In Brazil, artists and activists protest against mining bill
RIO DE JANEIRO (AP) — Thousands of Brazilians gathered outside Congress on Wednesday to protest a set of bills they say threaten the Amazon rainforest by encouraging deforestation and industrial activity on protected Indigenous lands.
The event, led by star Brazilian musician Caetano Veloso, brought together other marquee artists as well as more than 200 non-profits groups. Meantime, inside Congress’ lower house, lawmakers began debating a proposal that aims to allow mining on Indigenous territory.
But later, Speaker Arthur Lira, a staunch supporter of President Jair Bolsonaro, frustrated the intentions of the far-right leader by announcing that leaders of the different parties had agreed the legislation should first be analyzed by a task force. He said a vote would not be held before the second week of April.
The bill has languished in Congress since Bolsonaro presented it in 2020. But war in Ukraine has threatened crucial supply of fertilizer from Russia to Brazil’s vast farmlands, and spurred Bolsonaro’s administration to push for an emergency vote.
The measure has broad support among Bolsonaro’s allies and the powerful farm lobby in Congress. If approved, it would advance to the Senate.
“We are not going to accept (the extraction of) potassium on Indigenous lands, to pay the bill of those who are killing themselves. Enough Indigenous blood!” Sônia Guajajara, a tribe member and executive coordinator of the Association of the Indigenous Peoples of Brazil, told the crowd.
Throughout the afternoon, environmental and political activists as well as Indigenous leaders took the stage to speak against the bills, which they called “the package of destruction.” Brazilian artists such as Seu Jorge and rapper Emicida were also expected to perform ahead of Veloso.
Ana Paula Vargas, Brazil program director at non-profit Amazon Watch, said the Bolsonaro administration has tirelessly tried to rein in Indigenous rights.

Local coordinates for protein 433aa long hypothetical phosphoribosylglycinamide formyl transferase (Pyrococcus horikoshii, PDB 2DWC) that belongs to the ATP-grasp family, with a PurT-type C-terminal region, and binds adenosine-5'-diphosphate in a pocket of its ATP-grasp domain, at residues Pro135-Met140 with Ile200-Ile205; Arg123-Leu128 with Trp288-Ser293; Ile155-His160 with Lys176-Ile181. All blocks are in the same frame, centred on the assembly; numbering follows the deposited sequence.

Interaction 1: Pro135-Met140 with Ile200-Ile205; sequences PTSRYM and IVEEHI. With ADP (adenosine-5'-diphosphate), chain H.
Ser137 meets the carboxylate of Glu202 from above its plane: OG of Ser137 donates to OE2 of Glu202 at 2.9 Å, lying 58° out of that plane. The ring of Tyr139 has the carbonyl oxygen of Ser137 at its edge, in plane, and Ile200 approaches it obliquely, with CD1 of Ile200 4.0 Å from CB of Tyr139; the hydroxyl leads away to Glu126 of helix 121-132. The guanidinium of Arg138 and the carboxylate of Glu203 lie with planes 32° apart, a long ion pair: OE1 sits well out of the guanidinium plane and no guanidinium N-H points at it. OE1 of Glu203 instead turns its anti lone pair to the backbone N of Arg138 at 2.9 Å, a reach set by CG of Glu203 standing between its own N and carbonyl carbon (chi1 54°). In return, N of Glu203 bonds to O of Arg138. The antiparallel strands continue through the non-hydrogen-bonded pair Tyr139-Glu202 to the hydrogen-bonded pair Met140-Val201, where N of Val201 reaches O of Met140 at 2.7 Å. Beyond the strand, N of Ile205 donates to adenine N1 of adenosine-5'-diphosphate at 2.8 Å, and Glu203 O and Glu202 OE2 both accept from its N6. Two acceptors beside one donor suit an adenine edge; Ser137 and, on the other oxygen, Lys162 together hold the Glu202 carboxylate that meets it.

“There is not even an attempt to hide their strategy,” Vargas said. “From the beginning, the Bolsonaro government has made clear its anti-environmentalist agenda.”
Other bills that activists and artists denounced would loosen environmental restrictions on infrastructure projects on protected lands, regularize the illegal occupation of public land through invasion and deforestation, and potentially strip Indigenous reserves of their protected status.
Another proposal would ease restrictions on the use of certain pesticides across Latin America’s largest nation, sidelining government bodies in charge of evaluating environment and health effects from the licensing process, according to a statement from the event’s organizers.
In a hearing before Senate President Rodrigo Pacheco, Veloso reminded lawmakers of recent environmental disasters that some experts have attributed to climate change — landslides in Rio de Janeiro state that killed more than 200 people and floods in the states of Bahia and Minas Gerais.
“None of these are images of the distant future, Mr. President. It’s happening now,” Veloso said. “The Senate has the power and responsibility to prevent irreversible legislative changes that, by giving in to special interests, impose an immense toll on society and jeopardize the country’s future.”